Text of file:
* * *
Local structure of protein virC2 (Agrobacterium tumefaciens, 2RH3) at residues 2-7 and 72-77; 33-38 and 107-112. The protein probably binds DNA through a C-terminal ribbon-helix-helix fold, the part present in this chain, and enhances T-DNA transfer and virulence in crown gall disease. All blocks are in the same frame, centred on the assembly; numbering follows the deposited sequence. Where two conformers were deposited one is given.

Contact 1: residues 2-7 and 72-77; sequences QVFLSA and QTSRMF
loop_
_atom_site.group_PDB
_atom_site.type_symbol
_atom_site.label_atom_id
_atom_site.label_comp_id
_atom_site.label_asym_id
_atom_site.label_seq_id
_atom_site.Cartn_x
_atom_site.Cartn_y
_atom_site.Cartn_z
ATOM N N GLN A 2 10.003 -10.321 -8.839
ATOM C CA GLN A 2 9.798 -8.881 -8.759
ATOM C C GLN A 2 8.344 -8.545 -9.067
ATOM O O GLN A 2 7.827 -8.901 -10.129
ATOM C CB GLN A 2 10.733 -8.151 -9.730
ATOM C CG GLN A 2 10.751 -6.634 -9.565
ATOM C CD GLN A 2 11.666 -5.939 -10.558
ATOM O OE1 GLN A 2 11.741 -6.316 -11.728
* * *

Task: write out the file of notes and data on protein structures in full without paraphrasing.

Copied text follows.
Local structure of protein virC2 (Agrobacterium tumefaciens, 2RH3) at residues 2-7 and 72-77; 33-38 and 107-112. The protein probably binds DNA through a C-terminal ribbon-helix-helix fold, the part present in this chain, and enhances T-DNA transfer and virulence in crown gall disease. All blocks are in the same frame, centred on the assembly; numbering follows the deposited sequence. Where two conformers were deposited one is given.

Contact 1: residues 2-7 and 72-77; sequences QVFLSA and QTSRMF
loop_
_atom_site.group_PDB
_atom_site.type_symbol
_atom_site.label_atom_id
_atom_site.label_comp_id
_atom_site.label_asym_id
_atom_site.label_seq_id
_atom_site.Cartn_x
_atom_site.Cartn_y
_atom_site.Cartn_z
ATOM N N GLN A 2 10.003 -10.321 -8.839
ATOM C CA GLN A 2 9.798 -8.881 -8.759
ATOM C C GLN A 2 8.344 -8.545 -9.067
ATOM O O GLN A 2 7.827 -8.901 -10.129
ATOM C CB GLN A 2 10.733 -8.151 -9.730
ATOM C CG GLN A 2 10.751 -6.634 -9.565
ATOM C CD GLN A 2 11.666 -5.939 -10.558
ATOM O OE1 GLN A 2 11.741 -6.316 -11.728